Neil Young remains reliably busy in the studio, with a new Crazy Horse album arriving this week, a massive Archives III box in the works and plans to expand Harvest for its 50th anniversary.

What he's not interested in doing is playing any of it onstage. Young has no future shows scheduled and no plans to announce any.

"I don't want to put people in danger," he told Rolling Stone. "I don't want people to see me out there and think I think everything is OK. I don't think everything is OK."

His most recent in-person show, according to, dates back to a pre-pandemic appearance in September 2019. Young set a return date for April at Farm Aid but decided to cancel.

"It was too soon," Young admitted. "I just I told my buddies there, Farm Aid, I said, 'I can't do it. It gives me a sick feeling.'"

His chief concern remains watching in horror as one of his concerts turns into a super-spreader event.

"First of all, I charge a fortune to play. Whatever it is, even the lowest-priced tickets are ridiculous," Young said. "So, people come to this thing that they really want to see because they paid a lot of money, and they’ve been looking forward to it for so long. And then they all go there – what if something goes wrong?"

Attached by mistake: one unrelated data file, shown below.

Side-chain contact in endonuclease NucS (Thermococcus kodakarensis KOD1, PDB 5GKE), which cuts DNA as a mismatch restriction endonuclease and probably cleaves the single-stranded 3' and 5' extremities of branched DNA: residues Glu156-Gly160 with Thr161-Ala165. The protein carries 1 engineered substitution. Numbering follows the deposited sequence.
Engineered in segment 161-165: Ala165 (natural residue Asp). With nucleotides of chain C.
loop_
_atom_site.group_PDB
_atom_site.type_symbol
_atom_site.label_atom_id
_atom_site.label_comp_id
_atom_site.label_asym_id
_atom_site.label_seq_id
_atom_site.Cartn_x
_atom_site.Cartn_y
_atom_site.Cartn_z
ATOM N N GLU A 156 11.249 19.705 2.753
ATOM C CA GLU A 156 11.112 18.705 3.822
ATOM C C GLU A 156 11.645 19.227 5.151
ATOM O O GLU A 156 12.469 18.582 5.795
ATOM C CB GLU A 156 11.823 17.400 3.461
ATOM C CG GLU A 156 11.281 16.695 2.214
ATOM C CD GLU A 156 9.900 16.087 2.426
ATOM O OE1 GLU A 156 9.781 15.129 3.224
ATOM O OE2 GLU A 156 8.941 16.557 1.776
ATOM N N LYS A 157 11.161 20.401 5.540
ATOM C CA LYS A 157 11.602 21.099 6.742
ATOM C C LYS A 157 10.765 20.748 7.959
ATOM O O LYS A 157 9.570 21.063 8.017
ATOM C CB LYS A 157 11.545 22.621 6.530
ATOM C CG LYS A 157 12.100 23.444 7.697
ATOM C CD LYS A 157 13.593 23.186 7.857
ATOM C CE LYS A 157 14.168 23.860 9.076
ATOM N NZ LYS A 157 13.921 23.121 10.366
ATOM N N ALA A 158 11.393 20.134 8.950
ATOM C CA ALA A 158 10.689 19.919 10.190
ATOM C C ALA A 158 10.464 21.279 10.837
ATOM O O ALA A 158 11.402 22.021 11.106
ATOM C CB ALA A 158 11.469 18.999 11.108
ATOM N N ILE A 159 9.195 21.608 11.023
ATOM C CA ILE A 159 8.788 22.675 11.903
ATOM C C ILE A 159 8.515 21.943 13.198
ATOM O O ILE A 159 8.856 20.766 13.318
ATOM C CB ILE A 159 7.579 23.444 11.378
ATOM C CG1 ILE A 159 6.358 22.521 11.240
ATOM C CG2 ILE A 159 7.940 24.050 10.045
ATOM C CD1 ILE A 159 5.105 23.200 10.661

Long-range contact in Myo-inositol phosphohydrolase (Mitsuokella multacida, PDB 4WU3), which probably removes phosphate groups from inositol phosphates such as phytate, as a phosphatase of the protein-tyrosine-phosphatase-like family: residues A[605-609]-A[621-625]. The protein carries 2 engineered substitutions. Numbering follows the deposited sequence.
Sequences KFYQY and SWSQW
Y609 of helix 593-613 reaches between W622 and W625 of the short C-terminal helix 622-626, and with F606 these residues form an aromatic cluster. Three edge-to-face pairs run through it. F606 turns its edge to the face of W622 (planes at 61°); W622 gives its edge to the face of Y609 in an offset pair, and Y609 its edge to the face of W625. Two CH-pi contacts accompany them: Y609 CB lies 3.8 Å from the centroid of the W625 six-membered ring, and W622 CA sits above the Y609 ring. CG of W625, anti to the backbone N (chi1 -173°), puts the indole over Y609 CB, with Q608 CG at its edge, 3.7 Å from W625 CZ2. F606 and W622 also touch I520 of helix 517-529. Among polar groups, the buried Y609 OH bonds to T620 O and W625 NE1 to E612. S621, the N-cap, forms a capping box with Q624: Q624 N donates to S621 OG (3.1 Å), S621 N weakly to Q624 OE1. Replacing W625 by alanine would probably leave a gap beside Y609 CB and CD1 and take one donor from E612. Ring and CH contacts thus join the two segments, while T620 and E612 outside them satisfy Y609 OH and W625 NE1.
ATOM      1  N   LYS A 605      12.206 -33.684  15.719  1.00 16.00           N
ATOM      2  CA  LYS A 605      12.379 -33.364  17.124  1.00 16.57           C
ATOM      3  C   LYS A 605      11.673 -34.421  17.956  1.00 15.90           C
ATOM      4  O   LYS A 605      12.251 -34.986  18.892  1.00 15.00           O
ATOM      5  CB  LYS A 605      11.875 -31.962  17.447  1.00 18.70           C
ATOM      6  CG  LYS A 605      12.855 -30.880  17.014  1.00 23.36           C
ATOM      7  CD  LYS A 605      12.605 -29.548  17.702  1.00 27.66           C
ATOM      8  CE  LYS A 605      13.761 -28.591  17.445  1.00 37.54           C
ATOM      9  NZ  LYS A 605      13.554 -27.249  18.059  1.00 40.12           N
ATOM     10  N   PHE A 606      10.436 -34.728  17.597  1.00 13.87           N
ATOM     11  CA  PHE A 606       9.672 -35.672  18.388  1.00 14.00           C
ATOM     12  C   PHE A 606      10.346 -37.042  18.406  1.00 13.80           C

Instead, Young has busied himself with recorded music both new and old. Barn, the upcoming LP with Crazy Horse, follows a virtual avalanche of COVID-era archival releases – including Homegrown, Return to Greendale, the 10-disc Archives Volume II: 1972–1976, Way Down in the Rust Bucket and Young Shakespeare. He also issued Carnegie Hall 1970, an old live recording, in October.

Looking forward, Young said he'd like to have a better sense that the pandemic is finally in retreat, and that begins with a more uniform message about how to combat the coronavirus threat from our leaders. Then perhaps he'll hit the road again.

"We need to sit down and let it settle out for a while, let things calm down and then talk about coming back," Young argued. "I would hope that when I do come back and start playing again, knock on wood, that everything is safe, but things have to be under control and going in one direction for a while before I'm going to go out and play."

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